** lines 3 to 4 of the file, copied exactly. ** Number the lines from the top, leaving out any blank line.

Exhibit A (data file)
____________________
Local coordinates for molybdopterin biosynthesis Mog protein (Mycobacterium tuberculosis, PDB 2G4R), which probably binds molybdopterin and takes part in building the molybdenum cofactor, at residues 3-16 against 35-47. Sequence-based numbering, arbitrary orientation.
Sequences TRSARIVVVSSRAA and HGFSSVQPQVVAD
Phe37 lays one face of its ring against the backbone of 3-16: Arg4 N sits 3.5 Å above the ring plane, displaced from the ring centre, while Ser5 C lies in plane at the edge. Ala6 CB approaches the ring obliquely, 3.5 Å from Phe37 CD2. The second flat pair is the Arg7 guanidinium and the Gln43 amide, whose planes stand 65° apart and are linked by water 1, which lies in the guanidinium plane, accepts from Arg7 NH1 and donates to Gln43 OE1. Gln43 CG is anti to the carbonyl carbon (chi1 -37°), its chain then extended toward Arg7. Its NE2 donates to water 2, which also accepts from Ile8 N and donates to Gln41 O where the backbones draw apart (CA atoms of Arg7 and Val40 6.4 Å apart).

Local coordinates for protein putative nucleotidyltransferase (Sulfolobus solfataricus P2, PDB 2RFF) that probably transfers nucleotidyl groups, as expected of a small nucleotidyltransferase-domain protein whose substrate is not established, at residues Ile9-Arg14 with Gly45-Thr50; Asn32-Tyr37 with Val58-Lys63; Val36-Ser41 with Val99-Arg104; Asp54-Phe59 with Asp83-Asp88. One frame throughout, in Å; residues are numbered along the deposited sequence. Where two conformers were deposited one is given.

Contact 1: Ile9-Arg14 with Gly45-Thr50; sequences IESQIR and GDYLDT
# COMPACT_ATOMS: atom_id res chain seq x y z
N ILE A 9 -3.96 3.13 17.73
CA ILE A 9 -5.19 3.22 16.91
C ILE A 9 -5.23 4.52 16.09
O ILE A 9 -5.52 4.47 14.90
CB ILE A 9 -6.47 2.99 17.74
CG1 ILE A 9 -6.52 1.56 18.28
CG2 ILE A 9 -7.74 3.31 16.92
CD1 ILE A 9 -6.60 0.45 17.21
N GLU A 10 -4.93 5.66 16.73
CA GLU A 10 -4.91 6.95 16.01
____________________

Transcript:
Phe37 lays one face of its ring against the backbone of 3-16: Arg4 N sits 3.5 Å above the ring plane, displaced from the ring centre, while Ser5 C lies in plane at the edge. Ala6 CB approaches the ring obliquely, 3.5 Å from Phe37 CD2. The second flat pair is the Arg7 guanidinium and the Gln43 amide, whose planes stand 65° apart and are linked by water 1, which lies in the guanidinium plane, accepts from Arg7 NH1 and donates to Gln43 OE1. Gln43 CG is anti to the carbonyl carbon (chi1 -37°), its chain then extended toward Arg7. Its NE2 donates to water 2, which also accepts from Ile8 N and donates to Gln41 O where the backbones draw apart (CA atoms of Arg7 and Val40 6.4 Å apart).

Local coordinates for protein putative nucleotidyltransferase (Sulfolobus solfataricus P2, PDB 2RFF) that probably transfers nucleotidyl groups, as expected of a small nucleotidyltransferase-domain protein whose substrate is not established, at residues Ile9-Arg14 with Gly45-Thr50; Asn32-Tyr37 with Val58-Lys63; Val36-Ser41 with Val99-Arg104; Asp54-Phe59 with Asp83-Asp88. One frame throughout, in Å; residues are numbered along the deposited sequence. Where two conformers were deposited one is given.